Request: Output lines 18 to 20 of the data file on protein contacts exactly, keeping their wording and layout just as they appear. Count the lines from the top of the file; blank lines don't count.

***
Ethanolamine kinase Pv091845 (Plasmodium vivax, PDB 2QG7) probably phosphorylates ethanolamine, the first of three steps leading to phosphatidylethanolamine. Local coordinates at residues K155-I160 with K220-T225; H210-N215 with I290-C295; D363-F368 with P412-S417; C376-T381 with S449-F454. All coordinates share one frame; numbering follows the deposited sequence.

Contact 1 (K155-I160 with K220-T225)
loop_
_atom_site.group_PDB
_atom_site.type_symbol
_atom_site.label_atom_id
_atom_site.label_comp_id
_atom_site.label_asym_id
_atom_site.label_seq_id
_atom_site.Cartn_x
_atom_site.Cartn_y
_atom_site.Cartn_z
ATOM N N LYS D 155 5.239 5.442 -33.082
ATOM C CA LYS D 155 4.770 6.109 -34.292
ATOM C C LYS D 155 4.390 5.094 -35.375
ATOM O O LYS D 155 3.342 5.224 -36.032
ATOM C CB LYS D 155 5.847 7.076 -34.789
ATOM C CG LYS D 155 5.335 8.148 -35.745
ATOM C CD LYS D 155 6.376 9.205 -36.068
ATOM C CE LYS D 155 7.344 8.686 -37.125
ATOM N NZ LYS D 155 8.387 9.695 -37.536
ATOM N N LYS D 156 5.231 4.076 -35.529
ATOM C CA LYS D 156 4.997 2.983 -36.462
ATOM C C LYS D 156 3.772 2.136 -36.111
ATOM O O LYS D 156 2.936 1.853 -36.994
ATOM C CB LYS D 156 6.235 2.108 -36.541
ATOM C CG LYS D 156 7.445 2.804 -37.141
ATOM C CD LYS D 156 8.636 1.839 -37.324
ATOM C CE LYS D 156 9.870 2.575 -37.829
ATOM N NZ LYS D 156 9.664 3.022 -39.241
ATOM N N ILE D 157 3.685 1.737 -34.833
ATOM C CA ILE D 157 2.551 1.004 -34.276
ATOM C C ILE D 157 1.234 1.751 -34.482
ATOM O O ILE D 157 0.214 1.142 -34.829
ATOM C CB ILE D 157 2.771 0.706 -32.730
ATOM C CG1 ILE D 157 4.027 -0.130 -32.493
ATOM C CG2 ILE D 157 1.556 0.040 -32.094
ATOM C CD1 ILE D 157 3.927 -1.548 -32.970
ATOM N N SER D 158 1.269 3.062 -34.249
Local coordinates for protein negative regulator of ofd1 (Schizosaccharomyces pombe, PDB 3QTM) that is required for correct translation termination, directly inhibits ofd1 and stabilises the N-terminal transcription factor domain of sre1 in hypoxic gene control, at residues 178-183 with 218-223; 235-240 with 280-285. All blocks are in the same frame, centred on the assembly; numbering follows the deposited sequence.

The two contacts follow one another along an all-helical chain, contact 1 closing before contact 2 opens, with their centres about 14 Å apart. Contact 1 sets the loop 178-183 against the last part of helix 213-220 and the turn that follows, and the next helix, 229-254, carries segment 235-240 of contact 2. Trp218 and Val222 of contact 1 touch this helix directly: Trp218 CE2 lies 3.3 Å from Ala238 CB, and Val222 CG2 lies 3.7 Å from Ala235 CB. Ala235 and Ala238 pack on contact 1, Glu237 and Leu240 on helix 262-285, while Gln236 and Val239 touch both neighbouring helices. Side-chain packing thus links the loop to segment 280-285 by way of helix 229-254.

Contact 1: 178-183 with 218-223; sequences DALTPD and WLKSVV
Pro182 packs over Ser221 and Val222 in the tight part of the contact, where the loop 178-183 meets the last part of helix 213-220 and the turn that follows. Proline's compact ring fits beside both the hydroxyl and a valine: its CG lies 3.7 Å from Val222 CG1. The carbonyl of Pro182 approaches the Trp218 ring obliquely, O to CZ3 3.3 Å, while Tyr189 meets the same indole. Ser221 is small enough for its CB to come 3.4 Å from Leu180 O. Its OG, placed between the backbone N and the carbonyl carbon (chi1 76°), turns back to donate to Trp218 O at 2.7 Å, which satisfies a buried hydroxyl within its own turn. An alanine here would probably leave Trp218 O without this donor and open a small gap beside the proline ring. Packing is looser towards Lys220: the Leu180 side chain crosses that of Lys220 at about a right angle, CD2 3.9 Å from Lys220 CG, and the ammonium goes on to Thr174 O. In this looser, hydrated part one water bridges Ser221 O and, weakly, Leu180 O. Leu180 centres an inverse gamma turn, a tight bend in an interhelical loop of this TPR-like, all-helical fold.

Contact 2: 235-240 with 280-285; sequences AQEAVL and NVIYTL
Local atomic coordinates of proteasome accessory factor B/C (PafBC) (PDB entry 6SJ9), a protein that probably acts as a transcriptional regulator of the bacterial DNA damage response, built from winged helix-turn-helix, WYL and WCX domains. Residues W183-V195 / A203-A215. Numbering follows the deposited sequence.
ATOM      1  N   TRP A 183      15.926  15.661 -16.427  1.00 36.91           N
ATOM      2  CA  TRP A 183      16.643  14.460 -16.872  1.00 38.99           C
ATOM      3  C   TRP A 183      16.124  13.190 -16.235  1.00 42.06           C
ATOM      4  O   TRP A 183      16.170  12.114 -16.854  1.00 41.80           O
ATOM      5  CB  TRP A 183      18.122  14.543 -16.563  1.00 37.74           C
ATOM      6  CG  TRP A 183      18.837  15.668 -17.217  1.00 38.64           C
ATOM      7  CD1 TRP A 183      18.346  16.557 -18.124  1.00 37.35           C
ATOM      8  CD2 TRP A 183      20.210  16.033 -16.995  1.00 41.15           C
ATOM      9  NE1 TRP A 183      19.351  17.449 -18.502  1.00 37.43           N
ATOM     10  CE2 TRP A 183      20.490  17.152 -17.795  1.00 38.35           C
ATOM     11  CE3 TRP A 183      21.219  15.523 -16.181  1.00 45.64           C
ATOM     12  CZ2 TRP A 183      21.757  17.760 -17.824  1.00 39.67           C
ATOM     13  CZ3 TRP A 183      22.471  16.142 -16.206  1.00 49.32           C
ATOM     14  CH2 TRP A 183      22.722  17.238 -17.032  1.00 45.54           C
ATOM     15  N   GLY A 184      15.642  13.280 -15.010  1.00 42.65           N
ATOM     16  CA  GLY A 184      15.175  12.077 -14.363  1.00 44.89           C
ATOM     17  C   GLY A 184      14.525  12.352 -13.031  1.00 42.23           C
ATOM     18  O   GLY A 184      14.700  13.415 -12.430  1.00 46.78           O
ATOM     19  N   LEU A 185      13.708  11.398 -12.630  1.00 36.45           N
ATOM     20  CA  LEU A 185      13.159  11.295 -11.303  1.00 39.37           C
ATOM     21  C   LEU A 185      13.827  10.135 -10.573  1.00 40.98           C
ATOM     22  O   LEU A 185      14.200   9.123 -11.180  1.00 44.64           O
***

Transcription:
ATOM C CG LYS D 155 5.335 8.148 -35.745
ATOM C CD LYS D 155 6.376 9.205 -36.068
ATOM C CE LYS D 155 7.344 8.686 -37.125